Previous Lesson: Objectives of Accounting
Just as there are many types of economic decisions, so there are many types of accounting information. Financial Accounting, Management Accounting and Tax accounting often are describing three types of accounting information that are widely used business decisions.
The accounting system, as developed originally, concerned only the financial state of affairs and the financial results of operations. This is called financial accounting. It includes preparation of accounts, generally on historical basis, so as to enable the management to prepare the financial statements showing result of operations and the financial state of affairs, to exercise full control over their property and assets if the firm or the institution concerned and to prepare returns and statement concerning taxation.
Financial accounting refers to information describing the financial resources, obligations and activities of an economic entity. It is the maintenance of daily record of all financial transactions in such manner that it would help in the preparation financial statements. This information is designed primarily to assist investors and creditors. Accounting information is also used for preparation of income tax return. Financial accounting information is used for so many purposes that it often is called “General-Purpose Accounting”.
End results of financial accounting are financial statement. These statements must comply with accounting rules published by the various advisory and regulatory bodies. In other words, an organization does not have a completely free hand. This accounting is partly concerned with summarizing the transactions of a period and presenting the summary in a coherent form. This again is because financial statements are intended for outside consumption. The outsiders who have a need for and a right to information are entitled to receive it at defined intervals, and not at the whim of management.
Cost and Management Accounting
Cost and management accounting developed because of the limitations of financial accounting in respect of information relating to the cost of individual jobs, products, etc. this information is needed for purpose of making numerous decision like price to be quoted to a special customer.
Cost and management accounting is meant specifically to assist the management in its operational and strategic planning. This objective is achieved through preparation periodic reports about product, activities, departments and individuals. Cost accounting and responsibility accounting are the two significant parts of management accounting. The most important role of management accounting is to set targets in the form of functional budgets or standards, measure the actual performance and then make variance. It is specific purpose accounting.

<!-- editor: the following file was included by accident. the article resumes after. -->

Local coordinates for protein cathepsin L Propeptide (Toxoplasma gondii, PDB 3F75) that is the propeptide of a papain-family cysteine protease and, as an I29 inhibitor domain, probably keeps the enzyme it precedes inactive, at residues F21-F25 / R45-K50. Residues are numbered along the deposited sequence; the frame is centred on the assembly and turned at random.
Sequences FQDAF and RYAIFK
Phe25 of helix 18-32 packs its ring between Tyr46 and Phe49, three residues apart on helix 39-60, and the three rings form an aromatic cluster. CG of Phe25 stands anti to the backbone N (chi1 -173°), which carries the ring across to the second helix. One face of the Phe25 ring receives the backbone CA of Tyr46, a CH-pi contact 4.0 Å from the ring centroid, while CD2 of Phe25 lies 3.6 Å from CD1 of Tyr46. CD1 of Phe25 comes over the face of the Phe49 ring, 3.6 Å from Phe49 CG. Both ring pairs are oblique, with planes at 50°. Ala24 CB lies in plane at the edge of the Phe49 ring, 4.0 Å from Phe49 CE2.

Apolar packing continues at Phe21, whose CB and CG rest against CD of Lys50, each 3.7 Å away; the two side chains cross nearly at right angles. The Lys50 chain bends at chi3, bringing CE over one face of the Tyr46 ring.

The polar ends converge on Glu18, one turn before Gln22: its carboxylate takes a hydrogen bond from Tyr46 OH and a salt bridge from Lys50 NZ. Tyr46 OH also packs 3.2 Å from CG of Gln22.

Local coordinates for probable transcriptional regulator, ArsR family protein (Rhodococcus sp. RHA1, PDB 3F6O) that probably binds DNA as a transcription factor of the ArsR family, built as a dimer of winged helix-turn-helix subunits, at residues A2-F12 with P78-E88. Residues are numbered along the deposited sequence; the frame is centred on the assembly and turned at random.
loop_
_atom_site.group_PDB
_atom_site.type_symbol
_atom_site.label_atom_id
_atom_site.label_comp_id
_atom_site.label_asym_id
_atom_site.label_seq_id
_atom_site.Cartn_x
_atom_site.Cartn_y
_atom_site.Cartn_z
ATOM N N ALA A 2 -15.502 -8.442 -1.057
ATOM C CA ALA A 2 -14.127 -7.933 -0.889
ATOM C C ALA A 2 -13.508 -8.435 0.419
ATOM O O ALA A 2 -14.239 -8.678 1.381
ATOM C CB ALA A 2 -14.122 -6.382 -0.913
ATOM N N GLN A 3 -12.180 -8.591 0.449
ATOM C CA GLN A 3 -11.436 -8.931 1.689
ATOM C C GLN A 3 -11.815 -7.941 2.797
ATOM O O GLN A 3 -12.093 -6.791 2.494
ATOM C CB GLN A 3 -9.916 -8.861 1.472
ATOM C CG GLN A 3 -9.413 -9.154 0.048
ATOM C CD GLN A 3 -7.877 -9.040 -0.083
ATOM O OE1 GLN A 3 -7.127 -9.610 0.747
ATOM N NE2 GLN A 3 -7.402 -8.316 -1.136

Cost and Management accounting can be described as:
This is process of identification, measurement, accumulation, analysis, preparation, interpretation and communication of information used by management to plan, evaluate and control within an entity and to assure appropriate use of and accountability for its resources.
The financial statements are prepared according to the General Accepted Accounting Principles (GAAP), International Accounting Standards (IAS), International Financial Reporting Standards (IFRS) and/or prevailing rules of country. Since these rules and regulation allow flexibility in the accounting treatment of different items, some of them may not be acceptable to tax authorities. Taxable profit must be calculated according to the tax laws of country, based on information provided by the financial statements. The preparation of tax returns has therefore become a specialized field. Every enterprise would like to minimize tax return. This required tax planning.
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Mukharji, A., & Hanif, M. (2003). Financial Accounting (Vol. 1). New Delhi: Tata McGraw-Hill Publishing Co.
Narayanswami, R. (2008). Financial Accounting: A Managerial Perspective. (3rd, Ed.) New Delhi: Prentice Hall of India.
Ramchandran, N., & Kakani, R. K. (2007). Financial Accounting for Management. (2nd, Ed.) New Delhi: Tata McGraw Hill.